N2 - Background: Physician e-mail communication, with patients and other providers, is one of the cornerstones of effective care coordination but varies significantly across physicians. A physician's external environment may contribute to such variations by enabling or constraining a physician's ability to adopt innovations such as health information technology (HIT) that can be used to support e-mail communication. Purpose: The aim of the study was to examine whether the relationship of the external environment and physician e-mail communication with patients and other providers is mediated by the practice's HIT availability. Methodology: The data were obtained from the Health Tracking Physician Survey (2008) and the Area Resource File (2008). Cross-sectional multivariable subgroup path analysis was used to investigate the mediating role of HIT availability across 2,850 U.S. physicians. Findings: Solo physicians' perceptions about malpractice were associated with 0.97 lower odds (p <.05) of e-mail communication with patients and other providers, as compared to group and hospital practices, even when mediated by HIT availability. Subgroup analyses indicated that different types of practices are responsive to the different dimensions of the external environment. Specifically, solo practitioners were more responsive to the availability of resources in their environment, with per capita income associated with lower likelihood of physician e-mail communication (OR = 0.99, p <.01). In contrast, physicians working in the group practices were more responsive to the complexity of their environment, with a physician's perception of practicing in environments with higher malpractice risks associated with greater information technology availability, which in turn was associated with a greater likelihood of communicating via e-mail with patients (OR = 1.02, p <.05) and other physicians (OR = 1.03, p <.001). Practical Applications: The association between physician e-mail communication and the external environment is mediated by the practice's HIT availability. Efforts to improve physician e-mail communication and HIT adoption may need to reflect the varied perceptions of different types of practices.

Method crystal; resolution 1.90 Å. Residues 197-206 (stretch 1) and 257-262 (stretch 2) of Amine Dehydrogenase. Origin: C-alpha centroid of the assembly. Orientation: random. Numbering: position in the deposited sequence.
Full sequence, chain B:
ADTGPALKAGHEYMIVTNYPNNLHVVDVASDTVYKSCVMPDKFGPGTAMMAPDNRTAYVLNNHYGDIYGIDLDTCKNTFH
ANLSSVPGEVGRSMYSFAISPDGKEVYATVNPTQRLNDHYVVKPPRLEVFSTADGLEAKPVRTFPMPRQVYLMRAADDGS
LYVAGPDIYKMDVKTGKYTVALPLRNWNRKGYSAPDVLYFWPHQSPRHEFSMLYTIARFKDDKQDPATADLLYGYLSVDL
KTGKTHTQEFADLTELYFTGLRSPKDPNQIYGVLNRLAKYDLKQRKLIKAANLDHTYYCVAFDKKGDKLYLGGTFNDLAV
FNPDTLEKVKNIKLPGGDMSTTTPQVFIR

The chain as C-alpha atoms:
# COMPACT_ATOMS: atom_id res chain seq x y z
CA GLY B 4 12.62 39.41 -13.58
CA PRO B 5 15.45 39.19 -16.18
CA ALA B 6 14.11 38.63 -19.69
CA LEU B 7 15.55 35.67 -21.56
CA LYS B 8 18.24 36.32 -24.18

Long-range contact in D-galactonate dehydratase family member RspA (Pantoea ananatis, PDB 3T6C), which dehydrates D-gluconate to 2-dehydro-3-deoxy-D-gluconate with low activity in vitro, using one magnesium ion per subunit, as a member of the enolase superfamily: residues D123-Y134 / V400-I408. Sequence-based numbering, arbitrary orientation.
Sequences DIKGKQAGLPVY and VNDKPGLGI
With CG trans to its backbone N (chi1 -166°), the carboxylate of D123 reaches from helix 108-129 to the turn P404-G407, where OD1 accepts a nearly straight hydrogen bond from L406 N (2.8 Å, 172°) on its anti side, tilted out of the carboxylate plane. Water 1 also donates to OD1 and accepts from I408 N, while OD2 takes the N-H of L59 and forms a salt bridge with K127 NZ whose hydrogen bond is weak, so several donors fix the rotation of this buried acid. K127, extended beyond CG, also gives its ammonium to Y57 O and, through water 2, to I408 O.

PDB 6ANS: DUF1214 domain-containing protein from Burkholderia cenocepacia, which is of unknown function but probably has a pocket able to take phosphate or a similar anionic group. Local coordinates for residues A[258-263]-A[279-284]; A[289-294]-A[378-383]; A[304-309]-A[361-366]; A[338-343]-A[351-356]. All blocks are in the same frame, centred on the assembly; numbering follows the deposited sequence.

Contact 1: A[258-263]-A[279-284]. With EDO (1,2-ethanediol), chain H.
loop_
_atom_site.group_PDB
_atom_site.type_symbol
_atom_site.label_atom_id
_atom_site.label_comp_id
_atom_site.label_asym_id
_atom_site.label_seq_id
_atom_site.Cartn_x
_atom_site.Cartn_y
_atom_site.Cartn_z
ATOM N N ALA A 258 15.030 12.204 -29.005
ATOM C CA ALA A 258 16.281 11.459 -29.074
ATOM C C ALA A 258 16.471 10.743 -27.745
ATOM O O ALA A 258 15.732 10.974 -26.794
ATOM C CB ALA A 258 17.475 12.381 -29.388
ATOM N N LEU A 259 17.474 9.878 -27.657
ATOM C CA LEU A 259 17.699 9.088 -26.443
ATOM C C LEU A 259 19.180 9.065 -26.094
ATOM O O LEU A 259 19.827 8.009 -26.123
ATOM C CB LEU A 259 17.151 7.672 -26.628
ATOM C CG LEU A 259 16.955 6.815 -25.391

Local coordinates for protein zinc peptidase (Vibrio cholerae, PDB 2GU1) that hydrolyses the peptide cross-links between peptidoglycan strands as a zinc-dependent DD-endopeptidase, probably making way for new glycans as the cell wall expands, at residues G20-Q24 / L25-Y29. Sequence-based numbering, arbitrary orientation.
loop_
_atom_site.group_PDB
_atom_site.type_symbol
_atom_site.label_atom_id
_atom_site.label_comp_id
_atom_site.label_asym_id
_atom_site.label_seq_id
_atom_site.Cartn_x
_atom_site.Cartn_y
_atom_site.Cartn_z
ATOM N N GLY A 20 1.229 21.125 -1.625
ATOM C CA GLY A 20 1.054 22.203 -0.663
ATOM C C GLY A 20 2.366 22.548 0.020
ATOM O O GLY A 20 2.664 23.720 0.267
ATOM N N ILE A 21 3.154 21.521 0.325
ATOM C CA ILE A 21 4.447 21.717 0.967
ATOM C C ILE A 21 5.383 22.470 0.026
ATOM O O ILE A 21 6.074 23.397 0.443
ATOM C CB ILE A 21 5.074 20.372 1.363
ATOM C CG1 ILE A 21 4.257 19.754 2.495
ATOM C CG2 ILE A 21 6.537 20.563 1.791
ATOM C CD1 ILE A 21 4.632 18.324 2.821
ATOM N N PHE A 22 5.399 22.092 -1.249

AB - Background: Physician e-mail communication, with patients and other providers, is one of the cornerstones of effective care coordination but varies significantly across physicians. A physician's external environment may contribute to such variations by enabling or constraining a physician's ability to adopt innovations such as health information technology (HIT) that can be used to support e-mail communication. Purpose: The aim of the study was to examine whether the relationship of the external environment and physician e-mail communication with patients and other providers is mediated by the practice's HIT availability. Methodology: The data were obtained from the Health Tracking Physician Survey (2008) and the Area Resource File (2008). Cross-sectional multivariable subgroup path analysis was used to investigate the mediating role of HIT availability across 2,850 U.S. physicians. Findings: Solo physicians' perceptions about malpractice were associated with 0.97 lower odds (p <.05) of e-mail communication with patients and other providers, as compared to group and hospital practices, even when mediated by HIT availability. Subgroup analyses indicated that different types of practices are responsive to the different dimensions of the external environment. Specifically, solo practitioners were more responsive to the availability of resources in their environment, with per capita income associated with lower likelihood of physician e-mail communication (OR = 0.99, p <.01). In contrast, physicians working in the group practices were more responsive to the complexity of their environment, with a physician's perception of practicing in environments with higher malpractice risks associated with greater information technology availability, which in turn was associated with a greater likelihood of communicating via e-mail with patients (OR = 1.02, p <.05) and other physicians (OR = 1.03, p <.001). Practical Applications: The association between physician e-mail communication and the external environment is mediated by the practice's HIT availability. Efforts to improve physician e-mail communication and HIT adoption may need to reflect the varied perceptions of different types of practices.

KW - external environment

KW - health information technology

KW - mediation analysis

KW - physicians' communication

UR - http://www.scopus.com/inward/record.url?scp=84947709417&partnerID=8YFLogxK

UR - http://www.scopus.com/inward/citedby.url?scp=84947709417&partnerID=8YFLogxK

U2 - 10.1097/HMR.0000000000000095

DO - 10.1097/HMR.0000000000000095

M3 - Article

C2 - 26587999

AN - SCOPUS:84947709417

VL - 42

SP - 122

EP - 131

JO - Health Care Management Review

JF - Health Care Management Review

SN - 0361-6274

IS - 2

ER -